Stowe board rejects ski area parking proposal


The Stowe Development Review Board rejected a proposal from Stowe Mountain Resort to build a new parking lot. Creative Commons Photo

The Local Development Review Board in Stowe rejected a proposal from Stowe Mountain Resort to build a new parking lot, citing concerns about the impact of the new lot on the character of the area.

But the property company says it is considering bringing in a state council.

Traffic jams and parking on Stowe Mountain Road are a growing problem as skiing has grown in popularity. As of early 2020, the Vermont Department of Transportation was actively working with the town of Stowe and the resort to find solutions, according to Joe Segale, director of policy, planning and research at the Vermont Department of Transportation.

But when the pandemic hit, it became a low priority, as traffic congestion dropped dramatically. Now, with congestion returning to normal, if not more than before, it has become a priority again.

The Vermont Department of Transportation initially approved the resort’s proposal, which Segale says is standard practice since the mountain road is a national highway. Segale stressed that the ministry is only confirming that the proposal is safe and will not result in increased traffic, but the ministry is not considering environmental factors or the impact on the character of the area, which are left at the discretion of the various city development councils.

The review of the Stowe Board of Directors lasted almost a year. In the end, concerns about the impact of the lot on the character of the neighborhood prevailed.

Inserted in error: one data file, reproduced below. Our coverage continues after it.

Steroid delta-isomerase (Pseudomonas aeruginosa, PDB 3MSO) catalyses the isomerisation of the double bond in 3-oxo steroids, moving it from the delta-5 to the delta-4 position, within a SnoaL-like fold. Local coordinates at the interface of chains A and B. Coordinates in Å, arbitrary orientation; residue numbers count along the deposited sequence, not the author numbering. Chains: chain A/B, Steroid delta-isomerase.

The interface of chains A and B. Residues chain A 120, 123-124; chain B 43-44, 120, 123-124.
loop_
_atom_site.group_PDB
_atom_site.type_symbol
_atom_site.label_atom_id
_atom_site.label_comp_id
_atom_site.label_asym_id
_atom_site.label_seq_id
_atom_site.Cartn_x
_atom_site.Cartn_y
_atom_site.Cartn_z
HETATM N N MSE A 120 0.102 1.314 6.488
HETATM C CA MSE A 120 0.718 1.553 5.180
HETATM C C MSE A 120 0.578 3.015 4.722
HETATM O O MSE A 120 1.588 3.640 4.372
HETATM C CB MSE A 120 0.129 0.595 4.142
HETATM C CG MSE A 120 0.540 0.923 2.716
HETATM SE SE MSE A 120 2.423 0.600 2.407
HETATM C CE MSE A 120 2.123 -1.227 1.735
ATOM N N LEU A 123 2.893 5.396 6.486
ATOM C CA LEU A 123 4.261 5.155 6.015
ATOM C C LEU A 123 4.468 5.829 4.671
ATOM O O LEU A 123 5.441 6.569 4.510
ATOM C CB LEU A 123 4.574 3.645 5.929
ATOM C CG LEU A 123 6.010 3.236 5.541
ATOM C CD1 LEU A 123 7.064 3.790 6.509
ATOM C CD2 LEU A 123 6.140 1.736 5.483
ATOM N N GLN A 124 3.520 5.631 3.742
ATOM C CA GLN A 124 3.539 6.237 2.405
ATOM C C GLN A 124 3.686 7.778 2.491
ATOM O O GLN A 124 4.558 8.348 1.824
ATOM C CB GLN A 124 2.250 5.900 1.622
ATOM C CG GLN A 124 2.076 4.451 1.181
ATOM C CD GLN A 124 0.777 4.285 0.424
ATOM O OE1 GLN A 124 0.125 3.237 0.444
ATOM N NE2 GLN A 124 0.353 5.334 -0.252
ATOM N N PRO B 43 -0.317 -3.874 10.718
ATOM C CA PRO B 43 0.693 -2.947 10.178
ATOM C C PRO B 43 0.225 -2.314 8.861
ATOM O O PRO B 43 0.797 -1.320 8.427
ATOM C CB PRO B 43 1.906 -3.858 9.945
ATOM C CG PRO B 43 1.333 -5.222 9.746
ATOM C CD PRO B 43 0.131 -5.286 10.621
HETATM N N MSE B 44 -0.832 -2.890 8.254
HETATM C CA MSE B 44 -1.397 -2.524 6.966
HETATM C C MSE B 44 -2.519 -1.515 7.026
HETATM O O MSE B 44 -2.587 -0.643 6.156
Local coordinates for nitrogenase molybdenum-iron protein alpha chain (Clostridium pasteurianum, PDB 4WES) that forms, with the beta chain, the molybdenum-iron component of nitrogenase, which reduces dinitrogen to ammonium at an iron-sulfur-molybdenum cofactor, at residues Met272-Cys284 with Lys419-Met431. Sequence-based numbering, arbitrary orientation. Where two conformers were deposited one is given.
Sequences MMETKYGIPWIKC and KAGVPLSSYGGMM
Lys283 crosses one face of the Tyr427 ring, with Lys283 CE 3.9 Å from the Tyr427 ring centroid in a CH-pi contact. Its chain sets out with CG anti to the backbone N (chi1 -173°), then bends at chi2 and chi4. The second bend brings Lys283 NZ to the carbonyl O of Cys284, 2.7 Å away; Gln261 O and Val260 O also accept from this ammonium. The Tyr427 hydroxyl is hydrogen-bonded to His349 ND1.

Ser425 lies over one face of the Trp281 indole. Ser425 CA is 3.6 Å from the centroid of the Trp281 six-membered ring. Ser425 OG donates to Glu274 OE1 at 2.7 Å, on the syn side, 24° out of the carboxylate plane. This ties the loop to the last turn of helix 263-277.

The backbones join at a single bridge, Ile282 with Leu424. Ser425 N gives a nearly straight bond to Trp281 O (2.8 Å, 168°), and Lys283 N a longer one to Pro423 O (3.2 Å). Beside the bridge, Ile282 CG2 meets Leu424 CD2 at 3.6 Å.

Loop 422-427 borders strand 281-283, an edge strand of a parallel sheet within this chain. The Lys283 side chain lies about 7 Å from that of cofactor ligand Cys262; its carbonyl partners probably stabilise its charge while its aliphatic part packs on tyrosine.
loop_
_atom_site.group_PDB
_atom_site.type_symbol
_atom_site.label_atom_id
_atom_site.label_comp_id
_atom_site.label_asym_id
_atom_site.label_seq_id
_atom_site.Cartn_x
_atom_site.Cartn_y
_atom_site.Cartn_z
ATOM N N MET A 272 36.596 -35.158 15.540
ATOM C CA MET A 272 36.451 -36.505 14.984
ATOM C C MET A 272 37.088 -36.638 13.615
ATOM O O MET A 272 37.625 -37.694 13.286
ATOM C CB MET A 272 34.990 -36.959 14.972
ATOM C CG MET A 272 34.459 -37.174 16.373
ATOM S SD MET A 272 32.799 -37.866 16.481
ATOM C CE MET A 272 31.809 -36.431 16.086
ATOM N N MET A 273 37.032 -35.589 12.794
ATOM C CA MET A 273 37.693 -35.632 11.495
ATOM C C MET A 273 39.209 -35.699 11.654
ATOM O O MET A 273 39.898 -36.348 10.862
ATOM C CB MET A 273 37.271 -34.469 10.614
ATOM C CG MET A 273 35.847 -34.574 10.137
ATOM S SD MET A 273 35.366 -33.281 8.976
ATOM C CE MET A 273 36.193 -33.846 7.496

“The area surrounding the project is dominated by low-density single-family dwellings and undeveloped land, open spaces and recreation grounds,” the council wrote in its Dec. 28 decision, also noting that there is coverage significant mature forest around the proposed project. parcel. “Large parking lots containing acres of impervious surfaces and associated lighting… do not match the setting or context of the area and are not compatible with the surrounding land. ”

Adam White, senior communications director for the northeast region at Vail Mountain Resorts, which operates Stowe Mountain Resort, said he was disappointed that the parking proposal was turned down.

“The proposed land would provide an additional parking option, in a key location, for customers and help reduce traffic during peak hours,” White said in a written statement. “Vail has decided to appeal the DRB’s decision to the Vermont Superior Court, Environmental Division,” he wrote.

The process of appealing the decision will take time. In the meantime, the Vermont Department of Transportation is examining other short-term congestion interventions.

“When we have an almost saturated road, any small delay can cause slowdowns, like snow on the road. So we discussed coordinating with snow removal and communicating early with drivers on conditions, ”White said.

He also said things like enticing skiers to travel off-peak Рperhaps by stepping up the apr̬s-ski scene Рand dynamic message boards with traffic updates would be ways to ease traffic jams. this season.

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